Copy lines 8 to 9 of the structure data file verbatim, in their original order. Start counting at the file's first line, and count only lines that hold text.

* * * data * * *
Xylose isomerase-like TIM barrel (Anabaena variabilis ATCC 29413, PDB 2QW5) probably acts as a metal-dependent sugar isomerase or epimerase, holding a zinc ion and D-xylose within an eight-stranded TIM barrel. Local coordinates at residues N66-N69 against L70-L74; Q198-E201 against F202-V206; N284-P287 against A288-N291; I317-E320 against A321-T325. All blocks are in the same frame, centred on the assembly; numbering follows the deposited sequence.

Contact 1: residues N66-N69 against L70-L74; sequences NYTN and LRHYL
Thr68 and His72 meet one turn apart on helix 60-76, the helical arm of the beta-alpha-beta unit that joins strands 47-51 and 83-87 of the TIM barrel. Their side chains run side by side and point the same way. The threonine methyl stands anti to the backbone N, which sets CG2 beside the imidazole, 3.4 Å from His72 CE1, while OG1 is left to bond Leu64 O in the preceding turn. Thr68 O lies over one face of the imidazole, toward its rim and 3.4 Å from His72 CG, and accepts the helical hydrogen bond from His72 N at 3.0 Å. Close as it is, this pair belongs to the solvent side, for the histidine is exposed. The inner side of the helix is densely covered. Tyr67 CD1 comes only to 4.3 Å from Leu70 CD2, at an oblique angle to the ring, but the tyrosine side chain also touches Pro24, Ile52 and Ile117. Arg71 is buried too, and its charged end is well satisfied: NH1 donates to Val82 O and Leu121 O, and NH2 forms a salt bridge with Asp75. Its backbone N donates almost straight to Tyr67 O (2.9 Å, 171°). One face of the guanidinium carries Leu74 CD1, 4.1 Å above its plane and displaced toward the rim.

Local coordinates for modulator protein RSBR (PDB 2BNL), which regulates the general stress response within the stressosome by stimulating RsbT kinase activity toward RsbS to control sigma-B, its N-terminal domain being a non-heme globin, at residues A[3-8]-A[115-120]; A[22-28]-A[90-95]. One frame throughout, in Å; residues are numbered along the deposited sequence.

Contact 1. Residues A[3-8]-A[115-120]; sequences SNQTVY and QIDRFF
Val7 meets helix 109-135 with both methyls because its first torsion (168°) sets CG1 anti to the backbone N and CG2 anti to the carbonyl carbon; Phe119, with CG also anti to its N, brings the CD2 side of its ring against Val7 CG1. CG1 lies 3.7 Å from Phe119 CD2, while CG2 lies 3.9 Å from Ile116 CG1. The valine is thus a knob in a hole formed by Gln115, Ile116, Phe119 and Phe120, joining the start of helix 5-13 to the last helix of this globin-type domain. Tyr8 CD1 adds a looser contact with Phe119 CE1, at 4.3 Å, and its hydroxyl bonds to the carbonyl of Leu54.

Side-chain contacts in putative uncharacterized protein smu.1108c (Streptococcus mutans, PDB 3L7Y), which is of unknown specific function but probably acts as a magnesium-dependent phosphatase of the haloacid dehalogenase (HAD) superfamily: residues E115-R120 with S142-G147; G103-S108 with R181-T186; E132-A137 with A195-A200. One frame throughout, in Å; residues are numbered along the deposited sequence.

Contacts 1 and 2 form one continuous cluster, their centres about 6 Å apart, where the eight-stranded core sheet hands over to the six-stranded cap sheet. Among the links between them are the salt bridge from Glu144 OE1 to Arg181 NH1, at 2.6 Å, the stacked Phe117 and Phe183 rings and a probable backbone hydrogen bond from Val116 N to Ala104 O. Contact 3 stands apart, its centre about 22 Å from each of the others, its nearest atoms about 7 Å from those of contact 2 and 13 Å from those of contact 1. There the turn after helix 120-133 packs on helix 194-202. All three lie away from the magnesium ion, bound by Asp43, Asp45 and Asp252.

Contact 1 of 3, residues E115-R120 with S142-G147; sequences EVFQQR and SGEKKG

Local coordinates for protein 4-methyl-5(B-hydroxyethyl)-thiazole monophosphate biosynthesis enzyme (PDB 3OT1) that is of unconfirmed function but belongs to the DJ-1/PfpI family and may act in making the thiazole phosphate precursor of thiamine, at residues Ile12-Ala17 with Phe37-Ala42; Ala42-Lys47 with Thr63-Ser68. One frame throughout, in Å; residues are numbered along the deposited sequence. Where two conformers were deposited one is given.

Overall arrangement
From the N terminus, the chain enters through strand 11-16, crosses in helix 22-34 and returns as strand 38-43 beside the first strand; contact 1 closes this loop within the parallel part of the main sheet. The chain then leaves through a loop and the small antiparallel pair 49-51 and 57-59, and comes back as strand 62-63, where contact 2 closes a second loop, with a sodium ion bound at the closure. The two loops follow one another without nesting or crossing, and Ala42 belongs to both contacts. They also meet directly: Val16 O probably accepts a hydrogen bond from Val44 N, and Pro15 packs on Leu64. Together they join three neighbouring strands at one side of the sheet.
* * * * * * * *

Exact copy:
Contacts 1 and 2 form one continuous cluster, their centres about 6 Å apart, where the eight-stranded core sheet hands over to the six-stranded cap sheet. Among the links between them are the salt bridge from Glu144 OE1 to Arg181 NH1, at 2.6 Å, the stacked Phe117 and Phe183 rings and a probable backbone hydrogen bond from Val116 N to Ala104 O. Contact 3 stands apart, its centre about 22 Å from each of the others, its nearest atoms about 7 Å from those of contact 2 and 13 Å from those of contact 1. There the turn after helix 120-133 packs on helix 194-202. All three lie away from the magnesium ion, bound by Asp43, Asp45 and Asp252.

Contact 1 of 3, residues E115-R120 with S142-G147; sequences EVFQQR and SGEKKG